As RJI’s director of aerial journalism, I have closely followed the Federal Aviation Administration’s proposal to require drone manufacturers to enable drones in the U.S. to transmit a digital ID while in flight. I first wrote about the plan in January, praising its ability to help clear the air of pilots who don’t follow proper safety procedures but questioning the power the proposal gives law enforcement agencies to track flights made by journalists.
Now, a crucial date in the rules process is almost here. The FAA will accept comments on the rule until Monday. You can add your own comment to the agency here.
The plan does provide for some level of anonymity for pilots by using a “session ID” to which to tie personal data. That ID would not be visible to the public, meaning a pilot could not see who else was in the air and that only regulators could. But the proposed rule leaves a back door for local, state and federal law enforcement to track flights and pilot movements with no anonymity attached.
With help from Kathy Kiely, the Missouri School of Journalism’s Lee Hills Chair in Free Press Studies and Lyrissa Lidsky, the dean of the University of Missouri School of Law, I drafted a comment that explains the concerns journalists have over the potential for law enforcement to monitor drone-based newsgathering activity. Agencies, I wrote, could “have intimate knowledge of where a given news organizations is gathering footage and information. This would lead to the potential for retaliation, intimidation and deterrence in newsgathering.”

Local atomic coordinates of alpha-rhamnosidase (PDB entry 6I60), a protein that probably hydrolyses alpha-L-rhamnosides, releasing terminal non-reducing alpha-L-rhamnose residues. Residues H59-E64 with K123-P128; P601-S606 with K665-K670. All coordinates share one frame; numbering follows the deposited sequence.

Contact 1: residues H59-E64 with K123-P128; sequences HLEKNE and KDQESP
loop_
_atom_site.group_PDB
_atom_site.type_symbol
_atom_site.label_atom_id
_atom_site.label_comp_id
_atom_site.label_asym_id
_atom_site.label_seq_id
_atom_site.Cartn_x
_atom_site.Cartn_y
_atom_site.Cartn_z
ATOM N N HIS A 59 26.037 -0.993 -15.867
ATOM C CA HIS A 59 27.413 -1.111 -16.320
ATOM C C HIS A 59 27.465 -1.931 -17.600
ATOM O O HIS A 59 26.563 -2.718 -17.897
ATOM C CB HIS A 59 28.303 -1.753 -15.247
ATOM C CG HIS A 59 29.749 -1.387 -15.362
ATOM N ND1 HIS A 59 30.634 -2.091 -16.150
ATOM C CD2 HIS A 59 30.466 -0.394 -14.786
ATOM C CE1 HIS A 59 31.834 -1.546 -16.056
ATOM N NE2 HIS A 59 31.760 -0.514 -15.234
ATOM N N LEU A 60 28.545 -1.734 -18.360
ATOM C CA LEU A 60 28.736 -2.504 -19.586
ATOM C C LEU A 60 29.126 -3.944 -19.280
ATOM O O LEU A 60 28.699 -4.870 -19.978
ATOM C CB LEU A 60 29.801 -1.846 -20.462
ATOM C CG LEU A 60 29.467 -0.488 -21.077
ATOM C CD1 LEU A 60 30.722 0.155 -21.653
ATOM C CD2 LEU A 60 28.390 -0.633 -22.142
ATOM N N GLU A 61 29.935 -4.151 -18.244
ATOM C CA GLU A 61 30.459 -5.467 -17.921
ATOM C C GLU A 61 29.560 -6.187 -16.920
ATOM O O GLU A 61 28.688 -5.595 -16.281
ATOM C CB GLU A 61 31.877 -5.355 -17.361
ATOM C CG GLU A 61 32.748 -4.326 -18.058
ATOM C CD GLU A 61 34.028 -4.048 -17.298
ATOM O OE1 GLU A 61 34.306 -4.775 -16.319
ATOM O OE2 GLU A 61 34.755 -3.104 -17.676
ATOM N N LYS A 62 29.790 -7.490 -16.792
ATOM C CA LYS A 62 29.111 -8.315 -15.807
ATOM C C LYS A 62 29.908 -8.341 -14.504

I also suggested an alternative to allow an independent third party — an arbiter — decide when law enforcement would have access to that data. Government officials would have to make their case for access to the flight records to this arbiter, and the pilot or news organization would be able to respond.
That would eliminate most of my concerns about the proposed rule, giving it the push needed to help improve safety in the skies, but not impose a chilling effect on journalists who worry their every move in the air is being followed by law enforcement.
Kathy Kiely raised the same concerns to the FAA proposal in her own filing to the agency. “It is the digital equivalent,” she wrote, “of allowing agents of the government to wander through newsrooms every night, scooping up information on stories in progress.”
Our comments join more than 24,000 others already filed concerning the propose rule change. The vast majority of the comments come not from journalists but from the recreational drone community. Its members have criticized the rule for its potential negative impact on the cost of flying drones for a hobby. Manufacturers have also complained the proposal would be costly for their businesses and potentially thwart innovation.
But others have also raised concerns over the rules impact on journalists and newsgathering. In the publicly-filed comments, Loretta Alkalay, an attorney and adjunct instructor at the Vaughn College of Aeronautics, raises concerns about the impact the rule would have on journalists and their First Amendment freedoms.
Alkalay wrote, “People who use drones – including amateur photographers and citizen journalists – have the right under the First Amendment to collect images without being identified and tracked by the government except with a showing of compelling government need.”
The need now is to make your voices heard.